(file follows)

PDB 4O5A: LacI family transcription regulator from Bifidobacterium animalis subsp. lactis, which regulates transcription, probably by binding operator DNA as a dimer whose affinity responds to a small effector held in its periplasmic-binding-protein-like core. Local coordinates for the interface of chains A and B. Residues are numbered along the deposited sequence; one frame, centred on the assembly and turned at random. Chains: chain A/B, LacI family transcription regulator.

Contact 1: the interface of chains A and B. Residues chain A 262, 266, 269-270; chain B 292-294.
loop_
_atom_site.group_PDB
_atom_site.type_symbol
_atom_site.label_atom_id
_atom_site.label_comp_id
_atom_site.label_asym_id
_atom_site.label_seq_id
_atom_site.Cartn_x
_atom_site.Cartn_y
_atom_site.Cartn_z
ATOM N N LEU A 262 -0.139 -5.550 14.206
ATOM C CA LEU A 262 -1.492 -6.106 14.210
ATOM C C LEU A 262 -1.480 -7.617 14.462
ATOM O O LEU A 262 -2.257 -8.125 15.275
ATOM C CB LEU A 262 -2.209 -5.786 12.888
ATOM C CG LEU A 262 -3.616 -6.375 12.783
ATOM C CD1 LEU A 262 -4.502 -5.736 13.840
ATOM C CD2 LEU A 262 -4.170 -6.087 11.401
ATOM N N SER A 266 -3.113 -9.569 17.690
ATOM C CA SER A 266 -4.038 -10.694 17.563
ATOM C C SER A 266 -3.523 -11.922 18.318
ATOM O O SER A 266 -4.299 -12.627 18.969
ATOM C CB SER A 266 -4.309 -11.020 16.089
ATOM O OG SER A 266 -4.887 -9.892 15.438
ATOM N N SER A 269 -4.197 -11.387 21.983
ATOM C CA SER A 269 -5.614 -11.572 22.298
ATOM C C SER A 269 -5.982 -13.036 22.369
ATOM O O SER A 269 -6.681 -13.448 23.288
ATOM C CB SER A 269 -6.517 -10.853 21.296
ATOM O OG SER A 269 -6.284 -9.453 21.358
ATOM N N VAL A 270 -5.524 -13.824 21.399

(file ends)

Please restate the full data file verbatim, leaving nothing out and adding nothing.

PDB 4O5A: LacI family transcription regulator from Bifidobacterium animalis subsp. lactis, which regulates transcription, probably by binding operator DNA as a dimer whose affinity responds to a small effector held in its periplasmic-binding-protein-like core. Local coordinates for the interface of chains A and B. Residues are numbered along the deposited sequence; one frame, centred on the assembly and turned at random. Chains: chain A/B, LacI family transcription regulator.

Contact 1: the interface of chains A and B. Residues chain A 262, 266, 269-270; chain B 292-294.
loop_
_atom_site.group_PDB
_atom_site.type_symbol
_atom_site.label_atom_id
_atom_site.label_comp_id
_atom_site.label_asym_id
_atom_site.label_seq_id
_atom_site.Cartn_x
_atom_site.Cartn_y
_atom_site.Cartn_z
ATOM N N LEU A 262 -0.139 -5.550 14.206
ATOM C CA LEU A 262 -1.492 -6.106 14.210
ATOM C C LEU A 262 -1.480 -7.617 14.462
ATOM O O LEU A 262 -2.257 -8.125 15.275
ATOM C CB LEU A 262 -2.209 -5.786 12.888
ATOM C CG LEU A 262 -3.616 -6.375 12.783
ATOM C CD1 LEU A 262 -4.502 -5.736 13.840
ATOM C CD2 LEU A 262 -4.170 -6.087 11.401
ATOM N N SER A 266 -3.113 -9.569 17.690
ATOM C CA SER A 266 -4.038 -10.694 17.563
ATOM C C SER A 266 -3.523 -11.922 18.318
ATOM O O SER A 266 -4.299 -12.627 18.969
ATOM C CB SER A 266 -4.309 -11.020 16.089
ATOM O OG SER A 266 -4.887 -9.892 15.438
ATOM N N SER A 269 -4.197 -11.387 21.983
ATOM C CA SER A 269 -5.614 -11.572 22.298
ATOM C C SER A 269 -5.982 -13.036 22.369
ATOM O O SER A 269 -6.681 -13.448 23.288
ATOM C CB SER A 269 -6.517 -10.853 21.296
ATOM O OG SER A 269 -6.284 -9.453 21.358
ATOM N N VAL A 270 -5.524 -13.824 21.399